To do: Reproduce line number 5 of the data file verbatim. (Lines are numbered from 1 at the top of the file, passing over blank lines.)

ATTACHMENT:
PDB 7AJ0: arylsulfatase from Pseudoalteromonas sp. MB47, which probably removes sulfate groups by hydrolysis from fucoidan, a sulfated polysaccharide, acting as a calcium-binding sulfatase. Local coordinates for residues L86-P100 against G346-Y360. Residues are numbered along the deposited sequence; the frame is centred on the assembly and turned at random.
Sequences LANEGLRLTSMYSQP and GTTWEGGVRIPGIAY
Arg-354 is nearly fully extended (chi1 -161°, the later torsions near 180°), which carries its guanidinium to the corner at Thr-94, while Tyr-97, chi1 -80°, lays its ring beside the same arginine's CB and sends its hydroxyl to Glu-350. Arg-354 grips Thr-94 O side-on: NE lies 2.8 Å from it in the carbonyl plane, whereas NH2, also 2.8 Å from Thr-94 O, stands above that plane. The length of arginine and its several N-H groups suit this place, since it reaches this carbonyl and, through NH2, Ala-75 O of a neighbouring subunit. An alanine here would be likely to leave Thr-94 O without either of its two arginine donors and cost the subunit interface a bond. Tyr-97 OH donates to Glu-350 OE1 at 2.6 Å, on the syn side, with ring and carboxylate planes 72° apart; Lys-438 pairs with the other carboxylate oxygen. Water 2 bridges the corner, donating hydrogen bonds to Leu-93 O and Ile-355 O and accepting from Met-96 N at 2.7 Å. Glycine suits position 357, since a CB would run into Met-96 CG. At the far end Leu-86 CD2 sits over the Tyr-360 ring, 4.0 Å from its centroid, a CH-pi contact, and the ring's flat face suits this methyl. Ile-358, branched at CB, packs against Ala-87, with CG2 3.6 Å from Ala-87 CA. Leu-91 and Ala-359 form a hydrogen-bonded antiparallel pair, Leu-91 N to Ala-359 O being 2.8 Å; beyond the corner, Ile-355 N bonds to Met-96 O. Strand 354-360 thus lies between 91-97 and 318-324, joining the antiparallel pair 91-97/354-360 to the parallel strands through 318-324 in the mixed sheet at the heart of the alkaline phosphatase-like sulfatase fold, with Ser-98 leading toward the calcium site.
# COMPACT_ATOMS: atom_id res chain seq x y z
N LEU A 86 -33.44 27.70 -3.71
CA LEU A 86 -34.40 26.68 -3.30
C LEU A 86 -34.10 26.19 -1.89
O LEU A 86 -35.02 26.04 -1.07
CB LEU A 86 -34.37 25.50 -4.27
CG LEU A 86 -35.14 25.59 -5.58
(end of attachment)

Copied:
N LEU A 86 -33.44 27.70 -3.71